Second, the US government is working to ensure that only security-sensitive items are subject to emerging technology export controls. For example, the second round of emerging technology export controls temporarily imposed unilateral measures on AI software. This does not mean that any AI software that could be used to automate the analysis of geospatial imagery and point clouds became controlled. AI software designed exclusively for automated analysis of geospatial imagery and point clouds was targeted. In addition, at a meeting of the Materials and Equipment TAC (METC) on November 20, 2019, Sean Ghannadian, a BIS official overseeing civilian aspects of the WA, revealed that the BIS was considering regulating AM technology, and stated that metals and ceramic coating technologies primarily used in aerospace and propulsion might be subject to control. This approach was also seen in the 'higher fences around fewer goods' approach of the early 1990s.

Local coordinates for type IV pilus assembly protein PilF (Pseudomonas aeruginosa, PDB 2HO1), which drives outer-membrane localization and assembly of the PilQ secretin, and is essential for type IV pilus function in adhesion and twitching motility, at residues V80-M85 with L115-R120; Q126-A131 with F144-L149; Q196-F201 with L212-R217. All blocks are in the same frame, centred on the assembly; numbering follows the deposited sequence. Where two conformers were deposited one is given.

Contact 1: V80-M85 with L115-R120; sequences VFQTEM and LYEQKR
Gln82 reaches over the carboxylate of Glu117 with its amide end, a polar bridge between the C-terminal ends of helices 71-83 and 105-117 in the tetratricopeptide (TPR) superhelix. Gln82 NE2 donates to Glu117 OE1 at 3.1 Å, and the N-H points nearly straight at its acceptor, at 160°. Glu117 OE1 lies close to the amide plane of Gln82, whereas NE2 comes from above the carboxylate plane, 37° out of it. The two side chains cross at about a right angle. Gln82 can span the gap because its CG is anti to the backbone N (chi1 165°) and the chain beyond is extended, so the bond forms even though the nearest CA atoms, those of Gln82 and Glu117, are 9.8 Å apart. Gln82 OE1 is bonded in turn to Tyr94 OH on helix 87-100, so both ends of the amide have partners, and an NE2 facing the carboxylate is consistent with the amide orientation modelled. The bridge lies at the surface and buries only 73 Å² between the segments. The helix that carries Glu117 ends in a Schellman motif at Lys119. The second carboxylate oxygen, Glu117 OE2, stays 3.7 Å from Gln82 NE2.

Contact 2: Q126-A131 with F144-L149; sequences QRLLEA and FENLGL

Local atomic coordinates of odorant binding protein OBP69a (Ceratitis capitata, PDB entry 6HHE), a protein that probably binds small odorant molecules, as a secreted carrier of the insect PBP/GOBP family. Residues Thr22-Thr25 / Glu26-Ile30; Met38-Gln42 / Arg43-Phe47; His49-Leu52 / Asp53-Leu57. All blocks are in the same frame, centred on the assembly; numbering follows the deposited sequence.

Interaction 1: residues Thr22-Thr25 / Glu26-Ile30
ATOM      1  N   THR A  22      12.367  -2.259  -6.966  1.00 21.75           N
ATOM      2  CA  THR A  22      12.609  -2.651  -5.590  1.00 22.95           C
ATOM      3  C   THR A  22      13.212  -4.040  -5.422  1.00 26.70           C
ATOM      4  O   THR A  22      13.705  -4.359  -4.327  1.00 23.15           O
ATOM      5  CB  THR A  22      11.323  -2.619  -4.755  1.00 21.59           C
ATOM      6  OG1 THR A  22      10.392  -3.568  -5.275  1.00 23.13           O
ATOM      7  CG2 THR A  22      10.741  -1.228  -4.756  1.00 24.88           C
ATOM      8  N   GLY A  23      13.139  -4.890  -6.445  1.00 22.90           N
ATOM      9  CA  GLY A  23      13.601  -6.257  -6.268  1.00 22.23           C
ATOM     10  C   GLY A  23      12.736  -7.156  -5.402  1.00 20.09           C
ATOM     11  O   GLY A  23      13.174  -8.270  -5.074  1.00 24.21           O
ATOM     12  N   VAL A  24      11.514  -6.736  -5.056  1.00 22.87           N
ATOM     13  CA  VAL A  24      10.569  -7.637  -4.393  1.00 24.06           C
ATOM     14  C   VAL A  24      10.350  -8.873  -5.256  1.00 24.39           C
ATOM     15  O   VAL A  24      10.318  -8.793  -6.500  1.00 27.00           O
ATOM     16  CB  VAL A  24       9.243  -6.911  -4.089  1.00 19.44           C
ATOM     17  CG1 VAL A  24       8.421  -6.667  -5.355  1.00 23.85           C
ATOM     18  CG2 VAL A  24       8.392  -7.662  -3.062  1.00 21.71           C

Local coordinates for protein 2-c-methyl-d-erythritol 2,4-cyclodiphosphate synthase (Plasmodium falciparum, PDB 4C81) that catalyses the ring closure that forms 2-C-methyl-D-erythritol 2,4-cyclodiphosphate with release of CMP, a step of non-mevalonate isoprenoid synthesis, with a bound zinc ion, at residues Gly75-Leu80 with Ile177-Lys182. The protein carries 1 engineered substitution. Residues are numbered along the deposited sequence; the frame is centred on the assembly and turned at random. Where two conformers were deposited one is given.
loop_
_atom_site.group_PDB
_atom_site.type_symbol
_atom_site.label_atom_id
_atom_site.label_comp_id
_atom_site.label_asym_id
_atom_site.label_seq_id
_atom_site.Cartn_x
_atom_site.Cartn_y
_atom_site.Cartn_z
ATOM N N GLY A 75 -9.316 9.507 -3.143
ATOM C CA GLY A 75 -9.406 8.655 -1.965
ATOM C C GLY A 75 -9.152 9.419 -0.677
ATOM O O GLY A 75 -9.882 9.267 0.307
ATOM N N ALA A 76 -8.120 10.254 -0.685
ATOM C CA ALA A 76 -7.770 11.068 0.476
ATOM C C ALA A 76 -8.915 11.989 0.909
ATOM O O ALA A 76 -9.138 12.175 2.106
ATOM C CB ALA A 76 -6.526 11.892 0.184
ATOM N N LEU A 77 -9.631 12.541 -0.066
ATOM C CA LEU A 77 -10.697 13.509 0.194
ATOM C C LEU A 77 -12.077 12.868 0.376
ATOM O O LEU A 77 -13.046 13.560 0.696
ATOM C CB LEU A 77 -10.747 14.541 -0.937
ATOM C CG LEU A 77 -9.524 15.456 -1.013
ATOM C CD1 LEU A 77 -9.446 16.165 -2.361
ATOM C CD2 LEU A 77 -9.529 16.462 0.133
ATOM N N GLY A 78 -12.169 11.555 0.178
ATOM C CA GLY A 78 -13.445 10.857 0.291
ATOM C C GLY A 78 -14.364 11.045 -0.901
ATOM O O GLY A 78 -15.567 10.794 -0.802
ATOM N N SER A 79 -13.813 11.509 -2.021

Third, in spite of the above, if the US government becomes acutely aware of security implications of an emerging technology, it will not hesitate to impose unilateral controls. This point is clearly shown in the second round of emerging technology export controls. The use of the 0Y521 control means that the BIS can and will impose unilateral controls when it perceives an imminent threat to US national security interests. In addition to the second round of regulations, the BIS has said it is willing to impose unilateral controls on items with major security concerns. On November 5, 2020, the BIS stated that it was considering export controls for software that could be used to develop biological weapons, and expressed the view that such software was not controlled by the AG at that time and that the BIS regulations would therefore be unilateral in nature8. Since the era of COCOM, the US's unilateral measures have disturbed its allies and friends.